Space and Nature Club

It’s Saturday morning and I walk down the hill to the Skip Garden in the crisp of the early morning. I’m wondering what we could make bee wings out of and I look down at my feet. Tiny wings are strewn across the road; the aerodynamic seed pods of sycamore trees. They are perfect for making bee shaped clay seed bombs with the children in our Space and Nature club.

Saturday mornings over the last few months have been my favourite time of the week. We light the fire in the yurt, arrange seats in a circle and set out activities in the garden. A group of up to fifteen, 5 to 10 year olds burst through the gates and their enthusiasm is infectious. We are all on a journey of discovery into our shared history with the earth and the ways we can contribute to the future. We do this by getting hands into the soil along with looking at incredible videos of space made possible by the Hubble telescope.  “We are on a vortex to the future” Bronwyn suddenly exclaims as she watches a simulation of the helical pattern of earth and the other planets moving around the sun. Caused by the fact that earth is travelling through space at 70,000 kilometres an hour. Out in the garden on a scavenger hunt, the children begin to notice the repetition of patterns. They see the spiral pattern of the milky way which seems to be emblazoned everywhere; on the shells of snails and the arrangement of petals and seeds.

As the weather gets colder we make stick bread over the fire. We also think about the seasons. We think about the need for sleep as we bury bulbs in pots of soil which we call tulip Alarm Clocks. The name of the season we are preparing for, grows with meaning as we notice the way many things die back in the Autumn ready to ‘Spring’ up again.

"I think the Skip Gardens is a fun and interesting way to learn. My favourite part was when we made Tulip alarm clocks and learned about seasons" -   Alexander, 8 years

Planting in our wetland dining area the children become fascinated by the many delicate filament roots of the flag irises, “they look like galaxies” says Matilda. In our specialised world it is all too easy to separate out ecology and cosmology. When really it is all part of one vast evolving story; the story of nature and this is our story. It’s exciting to see children make leaps between their immediate surroundings and the farthest reaches of space. In this way working in the garden is seen as caring for our corner of the cosmos.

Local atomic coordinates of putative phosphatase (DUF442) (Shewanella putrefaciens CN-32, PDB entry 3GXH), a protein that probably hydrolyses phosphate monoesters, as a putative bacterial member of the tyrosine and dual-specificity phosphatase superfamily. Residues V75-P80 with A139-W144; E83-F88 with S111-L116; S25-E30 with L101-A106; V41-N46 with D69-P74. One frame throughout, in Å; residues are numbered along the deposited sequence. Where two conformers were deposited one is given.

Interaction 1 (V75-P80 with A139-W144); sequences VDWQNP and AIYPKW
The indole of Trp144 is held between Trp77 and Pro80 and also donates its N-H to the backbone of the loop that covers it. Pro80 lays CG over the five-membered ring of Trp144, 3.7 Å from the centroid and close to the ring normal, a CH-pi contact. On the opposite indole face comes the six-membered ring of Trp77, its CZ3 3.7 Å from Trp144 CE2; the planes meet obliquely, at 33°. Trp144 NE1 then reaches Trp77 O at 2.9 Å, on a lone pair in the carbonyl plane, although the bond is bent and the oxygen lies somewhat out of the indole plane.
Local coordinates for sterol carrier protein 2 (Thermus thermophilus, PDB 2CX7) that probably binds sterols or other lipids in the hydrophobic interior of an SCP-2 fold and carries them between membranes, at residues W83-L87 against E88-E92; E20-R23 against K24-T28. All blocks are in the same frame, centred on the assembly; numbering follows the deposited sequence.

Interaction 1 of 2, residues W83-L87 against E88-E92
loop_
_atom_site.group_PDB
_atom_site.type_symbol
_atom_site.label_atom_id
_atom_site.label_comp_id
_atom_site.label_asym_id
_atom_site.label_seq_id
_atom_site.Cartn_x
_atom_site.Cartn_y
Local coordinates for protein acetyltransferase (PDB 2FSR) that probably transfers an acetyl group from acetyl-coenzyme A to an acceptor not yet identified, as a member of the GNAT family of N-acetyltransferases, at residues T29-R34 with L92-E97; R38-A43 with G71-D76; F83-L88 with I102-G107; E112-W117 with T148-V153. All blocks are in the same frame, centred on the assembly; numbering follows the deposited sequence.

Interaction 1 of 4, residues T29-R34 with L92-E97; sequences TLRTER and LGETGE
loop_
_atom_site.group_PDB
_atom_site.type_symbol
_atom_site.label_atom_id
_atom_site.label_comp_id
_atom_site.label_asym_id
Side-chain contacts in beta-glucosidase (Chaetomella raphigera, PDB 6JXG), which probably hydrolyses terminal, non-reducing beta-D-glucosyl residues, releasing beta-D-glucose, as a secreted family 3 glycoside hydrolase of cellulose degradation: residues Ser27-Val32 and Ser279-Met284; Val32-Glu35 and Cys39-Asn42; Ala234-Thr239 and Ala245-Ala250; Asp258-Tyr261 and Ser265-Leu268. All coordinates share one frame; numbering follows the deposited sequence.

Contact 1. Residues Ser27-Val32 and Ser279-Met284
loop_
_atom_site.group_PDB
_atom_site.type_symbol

If they are lucky the children will find a couple of eggs laid by our two chickens, Rita and Whale. They eagerly bring them to the chefs in the Skip Garden Cafe in exchange for some food scraps to feed the Ridan Composter. They clamber up to put their hands inside the huge opening at the top; that is where you can feel the heat from the breath of the dragon that lives inside. The same dragon that cried huge tears that formed the rivers and the seas. Sessions often start or finish with Indigenous creation stories. The children find their own meanings and connections as they weave together mythic and scientific understandings. They move seamlessly from exploding supernovas which created the iron in our blood and the calcium in our bones to Sky Woman who according to the Haudenosaunee people brought the first seeds to earth. Like many early peoples who lived close to the land, Space and Nature club now has its own talking stick, carved and held with reverence by the children. Here are a few things parents have said about their children’s experience:

"Zoe and George loved the variety and hands-on nature of the Skip Garden projects. Planting their own herbs, blasting into space and sculpting clay insects were highlights. What a great way to introduce children to gardening, science and sustainability. It is a holistic way that engages all their senses" - Anna Baillie-Karas

"The Space and Nature Club has become a key feature of each week for my son, who literally cannot wait to enter the Skip Gardens each Saturday morning. He draws new insight about nature, the cosmos or himself from each experience … and is often the case, all three. He takes delight in experiencing things which he cannot do in day to day life in London while learning important values about sustainability and working together – a sense of place and community" – David Martin

Space and Nature Club will start again in the summer term. For more information, see here.